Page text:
The Supreme Court ruled 5-4 along ideological lines Monday that home-care workers in Illinois do not have to pay dues to public employees unions.
The opinion by Justice Samuel Alito was a narrow loss for organized labor. It did not overrule the court’s “agency shop” precedent applying to all public employee unions.
The challenge to the mandatory union dues, brought by eight home-care workers in Illinois, represented the biggest labor case to come before the court this term — putting at potential risk the future viability of public employee unions.
For decades, the law has allowed unions to collect dues from all private or public employees they are required to represent. Those who object don’t have to contribute to political or lobbying activities, but they must chip in for the unions’ efforts in fighting for better wages, benefits and working conditions.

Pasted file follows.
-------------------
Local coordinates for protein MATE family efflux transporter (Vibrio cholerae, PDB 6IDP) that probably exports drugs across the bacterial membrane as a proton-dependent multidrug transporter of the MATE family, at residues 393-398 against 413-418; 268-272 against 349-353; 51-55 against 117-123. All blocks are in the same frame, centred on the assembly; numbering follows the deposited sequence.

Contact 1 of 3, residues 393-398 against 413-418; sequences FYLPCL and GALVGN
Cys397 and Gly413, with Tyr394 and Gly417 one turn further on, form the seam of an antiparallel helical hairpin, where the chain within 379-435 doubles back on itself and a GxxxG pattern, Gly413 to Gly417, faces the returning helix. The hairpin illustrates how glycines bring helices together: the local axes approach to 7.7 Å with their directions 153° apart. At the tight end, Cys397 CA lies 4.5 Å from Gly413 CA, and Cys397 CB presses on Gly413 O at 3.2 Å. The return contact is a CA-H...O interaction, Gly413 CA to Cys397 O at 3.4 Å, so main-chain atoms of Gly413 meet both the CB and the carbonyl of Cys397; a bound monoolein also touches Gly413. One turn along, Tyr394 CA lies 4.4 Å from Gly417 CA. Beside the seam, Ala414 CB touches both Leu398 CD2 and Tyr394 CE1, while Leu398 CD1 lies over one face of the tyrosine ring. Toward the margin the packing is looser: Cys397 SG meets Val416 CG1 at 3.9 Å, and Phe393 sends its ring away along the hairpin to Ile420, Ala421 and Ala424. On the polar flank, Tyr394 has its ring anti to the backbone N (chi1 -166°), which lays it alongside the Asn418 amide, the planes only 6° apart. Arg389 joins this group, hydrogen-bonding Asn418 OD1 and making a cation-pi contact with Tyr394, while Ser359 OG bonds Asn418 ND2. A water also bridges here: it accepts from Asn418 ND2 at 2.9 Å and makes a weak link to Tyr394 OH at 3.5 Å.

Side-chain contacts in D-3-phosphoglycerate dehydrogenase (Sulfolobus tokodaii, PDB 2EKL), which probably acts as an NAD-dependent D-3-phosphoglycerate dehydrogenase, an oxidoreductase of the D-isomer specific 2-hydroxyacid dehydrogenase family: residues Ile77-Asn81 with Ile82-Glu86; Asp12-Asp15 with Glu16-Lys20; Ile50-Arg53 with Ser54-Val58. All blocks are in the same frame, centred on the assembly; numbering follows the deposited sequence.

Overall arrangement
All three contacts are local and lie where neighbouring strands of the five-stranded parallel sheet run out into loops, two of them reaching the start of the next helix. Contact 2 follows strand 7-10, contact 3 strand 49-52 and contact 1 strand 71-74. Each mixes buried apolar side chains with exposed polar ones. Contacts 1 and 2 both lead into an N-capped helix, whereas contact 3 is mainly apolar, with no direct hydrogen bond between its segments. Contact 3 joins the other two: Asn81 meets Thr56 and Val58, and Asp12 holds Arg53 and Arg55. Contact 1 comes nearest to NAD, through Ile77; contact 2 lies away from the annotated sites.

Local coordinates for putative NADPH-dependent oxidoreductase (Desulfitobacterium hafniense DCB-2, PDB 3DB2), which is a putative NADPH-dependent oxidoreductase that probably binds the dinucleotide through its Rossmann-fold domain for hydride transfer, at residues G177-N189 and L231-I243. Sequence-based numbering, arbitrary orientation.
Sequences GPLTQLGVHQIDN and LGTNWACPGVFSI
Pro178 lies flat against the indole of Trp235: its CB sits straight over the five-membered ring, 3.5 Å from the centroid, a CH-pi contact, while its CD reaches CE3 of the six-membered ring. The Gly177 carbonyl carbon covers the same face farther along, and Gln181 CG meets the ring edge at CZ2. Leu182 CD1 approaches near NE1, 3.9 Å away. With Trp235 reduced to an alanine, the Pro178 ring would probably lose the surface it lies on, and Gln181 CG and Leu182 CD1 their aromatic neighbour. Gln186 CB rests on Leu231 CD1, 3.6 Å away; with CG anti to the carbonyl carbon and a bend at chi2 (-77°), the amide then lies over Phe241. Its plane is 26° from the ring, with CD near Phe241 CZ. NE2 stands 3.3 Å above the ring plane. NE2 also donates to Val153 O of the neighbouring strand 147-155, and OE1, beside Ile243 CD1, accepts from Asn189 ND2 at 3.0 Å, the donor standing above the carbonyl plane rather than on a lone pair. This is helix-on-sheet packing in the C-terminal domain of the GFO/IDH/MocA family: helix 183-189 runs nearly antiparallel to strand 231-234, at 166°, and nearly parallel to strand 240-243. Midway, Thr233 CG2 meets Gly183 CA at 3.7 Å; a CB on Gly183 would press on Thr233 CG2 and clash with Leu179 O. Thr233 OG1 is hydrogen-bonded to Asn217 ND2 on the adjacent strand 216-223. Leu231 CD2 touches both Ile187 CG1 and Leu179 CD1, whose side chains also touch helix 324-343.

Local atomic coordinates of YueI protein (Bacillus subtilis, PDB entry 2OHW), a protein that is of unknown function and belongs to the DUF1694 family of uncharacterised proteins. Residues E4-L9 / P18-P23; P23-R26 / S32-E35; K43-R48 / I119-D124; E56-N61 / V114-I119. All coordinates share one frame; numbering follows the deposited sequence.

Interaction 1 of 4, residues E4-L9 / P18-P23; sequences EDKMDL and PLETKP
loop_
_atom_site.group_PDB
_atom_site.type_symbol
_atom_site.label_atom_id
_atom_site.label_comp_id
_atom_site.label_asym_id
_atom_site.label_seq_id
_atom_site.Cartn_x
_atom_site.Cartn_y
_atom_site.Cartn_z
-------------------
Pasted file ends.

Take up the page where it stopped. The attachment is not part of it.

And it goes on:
The home-care workers in Harris v. Quinn served individuals with disabilities through the federal-state Medicaid program. They argued they should not have to pay dues for the state’s contract with the Service Employees International Union, even though the union is required to represent them and they benefit from its services.
The workers, who were represented in court by the National Right to Work Legal Defense Foundation, contended that public employee unions are engaged in lobbying the government, often on issues the workers oppose. That implicates their First Amendment rights because the union speaks for them.
Supreme Court issues narrow ruling against labor unions